Cullen is finely situated at the eastern end of Cullen Bay. A fishing village on the Moray Firth, just 25 miles east of Elgin, Cullen has become a popular tourist destination. Nevertheless, Cullen boasts a unique charm and has yet to suffer from commercialization for its popularity. Cullen offers visitors a relaxing seaside holiday in an area suited to walking and playing golf.
Cullen is divided into two main areas. The new part of Cullen, overlooking Cullen Bay, bears all the hallmarks of a planned village. Here the streets spread out from the village square in a grid pattern. A remarkably interesting aspect of Cullen's main street is the railway viaduct at its foot producing a visual effect very similar to that of an ancient gateway. The road to Cullen sands winds down by the harbour and fishing quarter. This section of Cullen, known as Seatown, with its one-storey houses has that same charm found elsewhere in the area. The majority of these Cullen houses were built with the gable end to the sea, to avoid the worst of the wind in bad weather. Cullen Harbour, adjacent to Seatown, was built in the 19th century for the Earl of Findlater. This area was the traditional hub of the Cullen community and fishermen have landed their catch here for over 500 years. Although most of the maritime traffic at Cullen harbour is that of pleasure boats coming and going, Cullen has lent its name to a popular local speciality, Cullen Skink, a popular dish traditionally made with haddock, potatoes, onion and cream.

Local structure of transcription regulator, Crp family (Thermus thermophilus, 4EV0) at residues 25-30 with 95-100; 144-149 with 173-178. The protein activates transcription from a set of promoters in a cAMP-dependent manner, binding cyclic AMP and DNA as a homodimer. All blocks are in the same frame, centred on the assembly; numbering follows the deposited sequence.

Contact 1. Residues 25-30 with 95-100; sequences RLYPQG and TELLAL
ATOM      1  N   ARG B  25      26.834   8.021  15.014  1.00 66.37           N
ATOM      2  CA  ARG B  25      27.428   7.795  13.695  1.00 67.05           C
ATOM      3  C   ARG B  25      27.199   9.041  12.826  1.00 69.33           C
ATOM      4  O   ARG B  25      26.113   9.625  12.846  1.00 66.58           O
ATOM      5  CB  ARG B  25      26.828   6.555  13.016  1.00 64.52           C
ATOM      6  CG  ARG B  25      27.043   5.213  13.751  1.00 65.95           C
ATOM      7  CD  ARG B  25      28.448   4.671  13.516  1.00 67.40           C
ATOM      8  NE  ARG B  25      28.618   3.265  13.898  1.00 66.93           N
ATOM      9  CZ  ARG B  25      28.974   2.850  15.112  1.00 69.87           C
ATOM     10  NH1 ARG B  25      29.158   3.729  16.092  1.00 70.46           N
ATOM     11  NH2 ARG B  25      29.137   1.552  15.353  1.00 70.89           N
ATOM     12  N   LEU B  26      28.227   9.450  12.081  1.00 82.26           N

Cullen Bay boasts a long-standing record of clean waters and is excellent spot for sunbathing or swimming. Keep a look out for the rock stacks on shore known as the Three Kings of Cullen. Near Cullen sands, golfers can enjoy the 18 hole links golf course at Cullen Golf Club. As you play, you'll be rewarded for your efforts with wonderful views of the Moray Firth and, if you're lucky, you may also spot the Moray's resident population of bottle-nosed dolphins. Alternatively, walkers can head from Cullen to Portknockie or in the opposite direction to Sandend Bay via Findlater Castle. These ruins are all that now remains of the residence of one of the most prominent families in the Cullen area, the Olgivie's. At the turn of the 17th century, they left Findlater Castle for Cullen and a L-shaped castle. It was rebuilt in the 1820's and has since been converted into luxury flats. If you're after great views, the Bin of Cullen lies some 3 miles to the southwest of Cullen (1,050 feet).
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Best known for Cullen Skink, a popular haddock dish, Cullen is a fishing village lying off the Moray Firth. A popular tourist resort, Cullen boasts C ....Read more